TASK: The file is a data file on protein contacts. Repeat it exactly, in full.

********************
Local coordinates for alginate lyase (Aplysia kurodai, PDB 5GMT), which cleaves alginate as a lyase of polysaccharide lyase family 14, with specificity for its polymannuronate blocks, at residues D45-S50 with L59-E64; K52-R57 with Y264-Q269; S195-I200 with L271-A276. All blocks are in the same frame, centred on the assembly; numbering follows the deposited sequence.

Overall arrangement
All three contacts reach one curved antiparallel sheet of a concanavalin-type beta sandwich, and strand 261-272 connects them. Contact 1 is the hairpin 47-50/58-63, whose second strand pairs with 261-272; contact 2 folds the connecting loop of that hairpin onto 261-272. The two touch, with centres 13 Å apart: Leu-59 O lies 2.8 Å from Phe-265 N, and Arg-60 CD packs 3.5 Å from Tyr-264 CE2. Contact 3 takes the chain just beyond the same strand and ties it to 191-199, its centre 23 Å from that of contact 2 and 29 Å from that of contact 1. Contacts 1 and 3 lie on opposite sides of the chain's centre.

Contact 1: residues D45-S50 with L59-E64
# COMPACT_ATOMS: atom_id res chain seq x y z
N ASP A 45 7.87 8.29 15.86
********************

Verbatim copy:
Local coordinates for alginate lyase (Aplysia kurodai, PDB 5GMT), which cleaves alginate as a lyase of polysaccharide lyase family 14, with specificity for its polymannuronate blocks, at residues D45-S50 with L59-E64; K52-R57 with Y264-Q269; S195-I200 with L271-A276. All blocks are in the same frame, centred on the assembly; numbering follows the deposited sequence.

Overall arrangement
All three contacts reach one curved antiparallel sheet of a concanavalin-type beta sandwich, and strand 261-272 connects them. Contact 1 is the hairpin 47-50/58-63, whose second strand pairs with 261-272; contact 2 folds the connecting loop of that hairpin onto 261-272. The two touch, with centres 13 Å apart: Leu-59 O lies 2.8 Å from Phe-265 N, and Arg-60 CD packs 3.5 Å from Tyr-264 CE2. Contact 3 takes the chain just beyond the same strand and ties it to 191-199, its centre 23 Å from that of contact 2 and 29 Å from that of contact 1. Contacts 1 and 3 lie on opposite sides of the chain's centre.

Contact 1: residues D45-S50 with L59-E64
# COMPACT_ATOMS: atom_id res chain seq x y z
N ASP A 45 7.87 8.29 15.86